Berry phases and topological physics in one-dimensional systems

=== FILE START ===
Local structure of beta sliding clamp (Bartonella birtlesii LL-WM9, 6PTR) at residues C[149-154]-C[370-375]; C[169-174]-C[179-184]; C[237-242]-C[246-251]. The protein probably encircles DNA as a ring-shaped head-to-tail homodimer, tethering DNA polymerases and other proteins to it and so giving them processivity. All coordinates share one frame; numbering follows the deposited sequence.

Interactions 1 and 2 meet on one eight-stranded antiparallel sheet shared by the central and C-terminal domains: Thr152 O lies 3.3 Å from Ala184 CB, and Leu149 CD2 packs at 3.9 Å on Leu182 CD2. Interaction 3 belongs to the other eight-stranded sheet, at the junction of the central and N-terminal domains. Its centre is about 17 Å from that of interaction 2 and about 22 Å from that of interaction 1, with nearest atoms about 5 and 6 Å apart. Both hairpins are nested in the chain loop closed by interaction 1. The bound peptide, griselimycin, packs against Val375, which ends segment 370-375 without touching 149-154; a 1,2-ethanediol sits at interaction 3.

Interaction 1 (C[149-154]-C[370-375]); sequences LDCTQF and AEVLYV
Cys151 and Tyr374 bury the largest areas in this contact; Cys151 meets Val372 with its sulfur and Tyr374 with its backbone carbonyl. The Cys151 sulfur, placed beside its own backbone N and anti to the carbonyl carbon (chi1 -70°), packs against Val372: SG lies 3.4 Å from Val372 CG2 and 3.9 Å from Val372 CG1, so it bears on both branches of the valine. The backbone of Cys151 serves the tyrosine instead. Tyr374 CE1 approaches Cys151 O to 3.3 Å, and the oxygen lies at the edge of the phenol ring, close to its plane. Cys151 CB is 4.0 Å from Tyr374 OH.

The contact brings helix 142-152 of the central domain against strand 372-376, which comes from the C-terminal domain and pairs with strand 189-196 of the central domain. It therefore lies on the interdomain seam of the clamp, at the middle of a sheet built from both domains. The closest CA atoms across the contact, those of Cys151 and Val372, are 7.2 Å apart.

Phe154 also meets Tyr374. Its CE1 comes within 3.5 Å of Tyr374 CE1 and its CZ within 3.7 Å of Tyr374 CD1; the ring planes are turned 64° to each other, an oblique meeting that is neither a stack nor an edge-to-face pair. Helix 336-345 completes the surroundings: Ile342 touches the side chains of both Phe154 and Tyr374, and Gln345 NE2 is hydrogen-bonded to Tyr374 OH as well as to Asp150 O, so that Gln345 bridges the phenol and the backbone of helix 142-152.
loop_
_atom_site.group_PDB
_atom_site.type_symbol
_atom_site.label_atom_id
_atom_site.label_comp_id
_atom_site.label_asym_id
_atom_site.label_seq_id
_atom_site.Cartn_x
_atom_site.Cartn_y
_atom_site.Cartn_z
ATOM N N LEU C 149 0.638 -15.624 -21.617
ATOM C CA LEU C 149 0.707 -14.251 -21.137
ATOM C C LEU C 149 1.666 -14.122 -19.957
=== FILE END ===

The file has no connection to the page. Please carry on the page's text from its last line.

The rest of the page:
Abstract: Topological systems are one of the most active research areas in condensed matter physics. The topological characterization of a condensed matter system relies on mathematical constructs such as the Berry phase, the winding number, or the Chern number. In the first part of the talk, I will explain how the Berry phase can be understood as the first cumulant of a series. We calculate higher order cumulants and reconstruct the underlying distribution of the polarization for the Rice-Mele model. Our approach allows the visualization of a topological transition, how a system goes between phases with different quantization. In the second part of the talk, I will go through constructing one-dimensional analogs of the Haldane and Kane-Mele models. In the former, the overall winding number does not indicate topological behavior, but the model falls into two independent Creutz models with opposite windings, and the topological transition occurs within each one separately. The latter ladder also consists of two Creutz models, one for each spin-channel and falls in the CII symmetry class. In its analysis the thermodynamic derivation of the generalization of the Streda-Widom formula to the quantum spin Hall effect turned out to be useful.